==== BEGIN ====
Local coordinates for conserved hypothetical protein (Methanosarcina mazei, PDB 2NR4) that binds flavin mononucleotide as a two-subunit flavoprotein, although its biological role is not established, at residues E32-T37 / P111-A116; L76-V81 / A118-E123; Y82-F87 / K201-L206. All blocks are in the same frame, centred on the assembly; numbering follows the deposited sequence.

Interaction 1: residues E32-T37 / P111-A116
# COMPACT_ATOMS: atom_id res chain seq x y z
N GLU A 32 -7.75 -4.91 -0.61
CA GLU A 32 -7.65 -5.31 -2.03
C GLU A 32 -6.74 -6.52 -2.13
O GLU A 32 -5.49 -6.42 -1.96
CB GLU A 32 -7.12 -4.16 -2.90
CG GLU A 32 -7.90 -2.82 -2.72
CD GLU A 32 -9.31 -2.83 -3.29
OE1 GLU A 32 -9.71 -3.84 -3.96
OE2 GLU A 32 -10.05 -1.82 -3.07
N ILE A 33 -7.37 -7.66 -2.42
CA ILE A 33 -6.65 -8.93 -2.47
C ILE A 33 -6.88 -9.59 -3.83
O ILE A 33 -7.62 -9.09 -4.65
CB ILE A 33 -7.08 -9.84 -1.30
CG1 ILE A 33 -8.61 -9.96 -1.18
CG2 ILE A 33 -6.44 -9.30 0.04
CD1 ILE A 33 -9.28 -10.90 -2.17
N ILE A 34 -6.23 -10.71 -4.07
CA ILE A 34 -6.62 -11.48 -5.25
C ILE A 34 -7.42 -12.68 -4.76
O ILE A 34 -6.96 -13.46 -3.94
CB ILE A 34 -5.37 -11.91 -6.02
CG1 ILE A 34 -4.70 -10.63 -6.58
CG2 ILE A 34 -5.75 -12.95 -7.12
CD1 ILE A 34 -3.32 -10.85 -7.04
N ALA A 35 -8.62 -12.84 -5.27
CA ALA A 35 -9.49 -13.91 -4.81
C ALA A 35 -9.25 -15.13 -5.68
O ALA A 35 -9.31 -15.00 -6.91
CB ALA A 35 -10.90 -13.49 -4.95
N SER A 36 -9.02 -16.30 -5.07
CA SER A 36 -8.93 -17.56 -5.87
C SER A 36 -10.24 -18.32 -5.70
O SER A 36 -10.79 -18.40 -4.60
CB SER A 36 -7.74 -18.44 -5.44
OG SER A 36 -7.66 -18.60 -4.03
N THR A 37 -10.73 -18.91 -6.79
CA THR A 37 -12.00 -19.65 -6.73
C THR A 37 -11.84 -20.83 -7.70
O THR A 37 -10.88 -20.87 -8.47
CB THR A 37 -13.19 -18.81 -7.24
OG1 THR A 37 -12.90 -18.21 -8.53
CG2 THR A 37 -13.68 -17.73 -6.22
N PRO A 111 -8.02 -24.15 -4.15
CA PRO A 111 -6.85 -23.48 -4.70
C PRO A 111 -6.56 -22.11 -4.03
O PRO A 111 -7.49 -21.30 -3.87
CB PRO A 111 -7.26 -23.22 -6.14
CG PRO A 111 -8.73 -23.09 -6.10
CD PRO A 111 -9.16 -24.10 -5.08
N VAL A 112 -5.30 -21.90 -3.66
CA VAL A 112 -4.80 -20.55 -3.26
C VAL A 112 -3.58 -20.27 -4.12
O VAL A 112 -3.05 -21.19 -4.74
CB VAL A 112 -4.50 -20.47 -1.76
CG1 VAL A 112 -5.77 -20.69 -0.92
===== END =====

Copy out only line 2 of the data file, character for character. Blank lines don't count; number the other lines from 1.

Interaction 1: residues E32-T37 / P111-A116